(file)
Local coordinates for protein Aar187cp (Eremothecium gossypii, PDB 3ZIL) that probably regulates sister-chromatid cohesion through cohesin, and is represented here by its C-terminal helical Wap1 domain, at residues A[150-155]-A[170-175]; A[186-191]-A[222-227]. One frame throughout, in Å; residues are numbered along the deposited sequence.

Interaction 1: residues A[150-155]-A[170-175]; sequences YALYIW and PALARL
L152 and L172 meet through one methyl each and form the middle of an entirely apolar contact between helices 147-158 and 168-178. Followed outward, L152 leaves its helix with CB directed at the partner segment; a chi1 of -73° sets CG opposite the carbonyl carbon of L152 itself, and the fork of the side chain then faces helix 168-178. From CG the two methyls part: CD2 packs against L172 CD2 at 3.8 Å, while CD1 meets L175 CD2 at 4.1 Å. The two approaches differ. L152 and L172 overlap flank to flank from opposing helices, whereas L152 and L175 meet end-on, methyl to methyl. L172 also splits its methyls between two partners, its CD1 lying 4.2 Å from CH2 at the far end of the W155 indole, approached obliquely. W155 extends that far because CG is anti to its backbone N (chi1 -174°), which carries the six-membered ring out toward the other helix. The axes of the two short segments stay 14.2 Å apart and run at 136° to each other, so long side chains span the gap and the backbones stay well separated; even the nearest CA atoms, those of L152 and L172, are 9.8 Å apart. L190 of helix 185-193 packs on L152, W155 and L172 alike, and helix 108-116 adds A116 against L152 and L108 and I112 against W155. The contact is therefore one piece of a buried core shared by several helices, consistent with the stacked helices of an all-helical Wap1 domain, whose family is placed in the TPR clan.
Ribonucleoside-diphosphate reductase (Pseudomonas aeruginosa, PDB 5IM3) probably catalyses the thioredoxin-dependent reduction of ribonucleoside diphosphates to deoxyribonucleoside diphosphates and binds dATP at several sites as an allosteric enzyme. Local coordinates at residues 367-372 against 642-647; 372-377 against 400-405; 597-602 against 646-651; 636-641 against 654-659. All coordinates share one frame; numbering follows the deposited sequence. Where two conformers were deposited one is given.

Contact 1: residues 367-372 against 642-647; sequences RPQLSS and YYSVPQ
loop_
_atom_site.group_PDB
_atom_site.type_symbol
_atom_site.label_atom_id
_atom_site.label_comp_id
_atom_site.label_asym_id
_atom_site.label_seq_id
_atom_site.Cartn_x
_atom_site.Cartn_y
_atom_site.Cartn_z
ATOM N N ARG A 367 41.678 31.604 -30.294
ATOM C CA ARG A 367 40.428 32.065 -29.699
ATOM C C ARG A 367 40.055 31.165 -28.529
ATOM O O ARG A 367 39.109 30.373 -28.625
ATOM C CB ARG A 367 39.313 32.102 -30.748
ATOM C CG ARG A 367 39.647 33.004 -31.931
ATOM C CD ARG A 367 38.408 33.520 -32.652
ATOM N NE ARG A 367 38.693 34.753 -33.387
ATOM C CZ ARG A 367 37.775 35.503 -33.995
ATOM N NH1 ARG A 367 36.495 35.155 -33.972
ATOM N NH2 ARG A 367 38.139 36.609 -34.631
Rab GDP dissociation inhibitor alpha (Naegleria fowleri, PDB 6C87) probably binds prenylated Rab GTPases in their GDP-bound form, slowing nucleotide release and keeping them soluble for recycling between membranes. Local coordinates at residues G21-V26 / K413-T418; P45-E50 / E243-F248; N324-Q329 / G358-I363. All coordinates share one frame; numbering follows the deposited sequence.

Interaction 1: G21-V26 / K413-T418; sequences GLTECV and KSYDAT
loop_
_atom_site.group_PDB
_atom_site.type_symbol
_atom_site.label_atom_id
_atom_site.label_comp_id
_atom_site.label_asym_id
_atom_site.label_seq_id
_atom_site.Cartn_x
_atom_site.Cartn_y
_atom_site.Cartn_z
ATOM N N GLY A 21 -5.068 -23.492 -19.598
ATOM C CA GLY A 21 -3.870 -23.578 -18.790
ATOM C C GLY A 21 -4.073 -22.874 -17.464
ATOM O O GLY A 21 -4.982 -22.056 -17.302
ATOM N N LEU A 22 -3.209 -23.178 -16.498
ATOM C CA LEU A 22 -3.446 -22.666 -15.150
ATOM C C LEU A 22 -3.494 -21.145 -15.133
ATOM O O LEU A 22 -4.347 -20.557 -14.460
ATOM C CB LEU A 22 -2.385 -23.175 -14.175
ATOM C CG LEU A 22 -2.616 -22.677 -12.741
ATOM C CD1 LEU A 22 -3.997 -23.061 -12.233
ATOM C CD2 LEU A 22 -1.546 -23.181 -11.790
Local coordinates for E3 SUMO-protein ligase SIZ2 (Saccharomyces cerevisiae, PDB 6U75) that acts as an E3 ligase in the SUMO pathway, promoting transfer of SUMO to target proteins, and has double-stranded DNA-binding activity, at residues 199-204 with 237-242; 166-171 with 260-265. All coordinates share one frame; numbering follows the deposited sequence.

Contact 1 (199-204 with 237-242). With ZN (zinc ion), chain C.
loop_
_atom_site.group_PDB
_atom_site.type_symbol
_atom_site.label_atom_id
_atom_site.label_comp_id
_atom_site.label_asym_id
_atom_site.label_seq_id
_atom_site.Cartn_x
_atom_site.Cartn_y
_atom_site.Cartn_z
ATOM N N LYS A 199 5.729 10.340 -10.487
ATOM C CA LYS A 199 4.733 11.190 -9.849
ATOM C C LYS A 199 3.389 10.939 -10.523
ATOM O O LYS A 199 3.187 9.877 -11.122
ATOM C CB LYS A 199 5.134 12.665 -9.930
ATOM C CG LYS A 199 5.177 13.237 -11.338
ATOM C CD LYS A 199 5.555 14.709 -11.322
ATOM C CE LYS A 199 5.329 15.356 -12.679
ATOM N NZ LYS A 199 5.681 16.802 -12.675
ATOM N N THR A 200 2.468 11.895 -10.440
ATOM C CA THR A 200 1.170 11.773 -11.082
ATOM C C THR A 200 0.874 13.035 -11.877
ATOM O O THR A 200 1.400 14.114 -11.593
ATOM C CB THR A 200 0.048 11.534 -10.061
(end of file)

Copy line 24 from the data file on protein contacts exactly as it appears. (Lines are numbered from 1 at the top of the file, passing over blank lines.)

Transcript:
ATOM C CZ ARG A 367 37.775 35.503 -33.995